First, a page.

Gesture-based computing? It's as 'Izi' as waving your hand

11:53 PM, Mar 8, 2011   |    comments
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  • Izi software being used to control PowerPoint.
  • Izi software being used to play a PC game.
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European software maker Extreme Reality (XTR3D) wants to make controlling your computer programs, games and mobile devices as easy as waving your hand.  At least, that's what their Izi (pronounced "easy") software is for.

One nice thing off the bat with this technology is that for most computer users it won't require any extra pieces of hardware.  Rather than requiring peripherals like Sony's Move and Microsoft's Kinect, Izi uses the front-facing camera that's found on most modern laptop computers or, for desktop users, the webcam that's probably been shoved into a desk drawer for the longest time.  Like laptop users, mobile device (smarphone and tablet) users will need the front facing camera as well.

On the user side of things, Izi works off of a widget where users can assign computer events to for different pieces of software such as PowerPoint, Adobe Reader and games.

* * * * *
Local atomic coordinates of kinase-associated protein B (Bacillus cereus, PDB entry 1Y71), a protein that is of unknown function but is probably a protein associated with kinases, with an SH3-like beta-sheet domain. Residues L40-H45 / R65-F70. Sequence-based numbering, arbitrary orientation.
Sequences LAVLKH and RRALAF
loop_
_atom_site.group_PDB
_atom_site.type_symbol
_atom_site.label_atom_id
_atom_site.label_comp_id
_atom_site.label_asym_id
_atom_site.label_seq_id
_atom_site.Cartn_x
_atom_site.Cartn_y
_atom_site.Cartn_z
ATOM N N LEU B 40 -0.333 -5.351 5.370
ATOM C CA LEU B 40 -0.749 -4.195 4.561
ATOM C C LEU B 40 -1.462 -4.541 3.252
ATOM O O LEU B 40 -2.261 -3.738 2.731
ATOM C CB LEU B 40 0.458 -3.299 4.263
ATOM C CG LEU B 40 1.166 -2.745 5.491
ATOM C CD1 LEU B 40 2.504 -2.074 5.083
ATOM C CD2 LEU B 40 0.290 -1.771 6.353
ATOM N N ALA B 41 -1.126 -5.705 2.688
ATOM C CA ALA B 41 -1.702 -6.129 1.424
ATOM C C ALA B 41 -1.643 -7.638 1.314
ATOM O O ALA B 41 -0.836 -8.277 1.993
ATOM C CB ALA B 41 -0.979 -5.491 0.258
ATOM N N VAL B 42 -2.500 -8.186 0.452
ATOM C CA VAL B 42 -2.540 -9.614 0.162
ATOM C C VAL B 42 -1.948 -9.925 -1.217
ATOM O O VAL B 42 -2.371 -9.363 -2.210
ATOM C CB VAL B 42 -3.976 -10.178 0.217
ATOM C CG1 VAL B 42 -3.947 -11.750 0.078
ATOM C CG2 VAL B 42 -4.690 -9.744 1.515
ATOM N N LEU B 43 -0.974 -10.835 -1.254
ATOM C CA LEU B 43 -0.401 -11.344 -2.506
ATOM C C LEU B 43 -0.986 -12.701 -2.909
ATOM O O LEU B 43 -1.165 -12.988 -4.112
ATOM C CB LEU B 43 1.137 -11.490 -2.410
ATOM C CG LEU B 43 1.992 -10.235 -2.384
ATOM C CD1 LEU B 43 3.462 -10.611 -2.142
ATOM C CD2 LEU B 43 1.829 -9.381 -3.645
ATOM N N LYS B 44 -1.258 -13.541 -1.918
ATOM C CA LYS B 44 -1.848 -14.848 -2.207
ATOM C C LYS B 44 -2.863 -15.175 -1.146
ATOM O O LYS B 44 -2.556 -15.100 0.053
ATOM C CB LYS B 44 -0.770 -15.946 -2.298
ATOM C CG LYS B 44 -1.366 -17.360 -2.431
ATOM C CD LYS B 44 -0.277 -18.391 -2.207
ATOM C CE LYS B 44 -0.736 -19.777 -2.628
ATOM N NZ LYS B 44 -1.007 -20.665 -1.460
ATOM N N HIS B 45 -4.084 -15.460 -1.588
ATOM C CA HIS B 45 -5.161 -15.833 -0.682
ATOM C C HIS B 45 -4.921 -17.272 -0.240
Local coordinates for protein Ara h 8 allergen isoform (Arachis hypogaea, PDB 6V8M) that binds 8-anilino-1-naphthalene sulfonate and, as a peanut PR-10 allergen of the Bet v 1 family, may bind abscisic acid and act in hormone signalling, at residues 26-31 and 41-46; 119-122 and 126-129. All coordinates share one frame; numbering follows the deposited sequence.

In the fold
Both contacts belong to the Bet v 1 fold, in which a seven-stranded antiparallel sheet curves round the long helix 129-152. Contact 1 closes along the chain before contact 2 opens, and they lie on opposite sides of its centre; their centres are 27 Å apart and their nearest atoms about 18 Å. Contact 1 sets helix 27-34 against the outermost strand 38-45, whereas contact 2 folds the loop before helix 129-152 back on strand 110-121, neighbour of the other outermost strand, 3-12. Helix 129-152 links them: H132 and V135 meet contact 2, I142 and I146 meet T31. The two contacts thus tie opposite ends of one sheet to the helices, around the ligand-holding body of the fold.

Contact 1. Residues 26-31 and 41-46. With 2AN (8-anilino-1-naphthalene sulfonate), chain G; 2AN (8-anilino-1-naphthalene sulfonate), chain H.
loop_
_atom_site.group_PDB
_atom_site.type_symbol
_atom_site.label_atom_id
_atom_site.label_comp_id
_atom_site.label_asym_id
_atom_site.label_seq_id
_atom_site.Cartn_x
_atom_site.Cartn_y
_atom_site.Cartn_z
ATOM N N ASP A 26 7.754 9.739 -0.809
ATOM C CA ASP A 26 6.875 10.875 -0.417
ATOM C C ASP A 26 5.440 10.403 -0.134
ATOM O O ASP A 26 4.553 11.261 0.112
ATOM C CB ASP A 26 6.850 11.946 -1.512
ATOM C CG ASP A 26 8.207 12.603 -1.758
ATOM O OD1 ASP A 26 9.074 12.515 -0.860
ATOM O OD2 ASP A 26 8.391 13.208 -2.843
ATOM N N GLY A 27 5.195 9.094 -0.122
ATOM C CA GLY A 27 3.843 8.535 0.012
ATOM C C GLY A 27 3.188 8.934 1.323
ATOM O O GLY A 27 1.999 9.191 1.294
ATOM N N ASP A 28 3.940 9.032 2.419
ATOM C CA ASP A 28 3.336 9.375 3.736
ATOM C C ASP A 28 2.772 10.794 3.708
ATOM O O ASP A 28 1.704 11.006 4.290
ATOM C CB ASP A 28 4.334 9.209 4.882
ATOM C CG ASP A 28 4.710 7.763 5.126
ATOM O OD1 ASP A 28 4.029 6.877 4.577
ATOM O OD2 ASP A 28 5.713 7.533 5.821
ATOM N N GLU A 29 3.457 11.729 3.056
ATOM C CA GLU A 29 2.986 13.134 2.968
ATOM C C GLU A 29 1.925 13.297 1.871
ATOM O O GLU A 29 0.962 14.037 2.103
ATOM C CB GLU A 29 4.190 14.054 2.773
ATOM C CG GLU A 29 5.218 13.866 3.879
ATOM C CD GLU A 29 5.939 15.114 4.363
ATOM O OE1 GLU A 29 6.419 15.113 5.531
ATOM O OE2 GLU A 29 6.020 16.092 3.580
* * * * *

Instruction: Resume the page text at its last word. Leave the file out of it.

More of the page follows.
"Basically the idea is to provide laptop providors with an API to enable their machines to do gesture control," says Dor Givon, CEO of XTR3D.

During a demonstration of the Izi software during the 2011 Game Developer Conference, Givon showed how the software can be used to manipulate a music player by waving his hand to change tracks and also forming a fist to control the volume by rotating it.

In gaming applications, actual gesture control of games like World of Warcraft is supported through the widget.  Games can also be controlled in a more Kinect-ish way with the PC's webcam tracking your full body's movements.

Using the Izi software on a mobile platform is very similar to using it on a computer.  Givon demonstrated using a Texas Instrument development kit to browse photos by waving his hand from side to side to change images.  Izi can also be used for more practical usages as well.

"There is a need in the car, for example, where it's very dangerous to answer the phone if you need to look at the phone -- or even to navigate your GPS," Givon explains.  "So, basically you can put your palm out in front of you and you can answer the phone, you can change volume, you can change all the music in your car just by gestures.  You don't have to look at your phone."

Safer driving, touch-free computing and gesture-controlled gaming -- all done by the wave of your hand.  It can be just that "Izi".

- Game Guy Barry White


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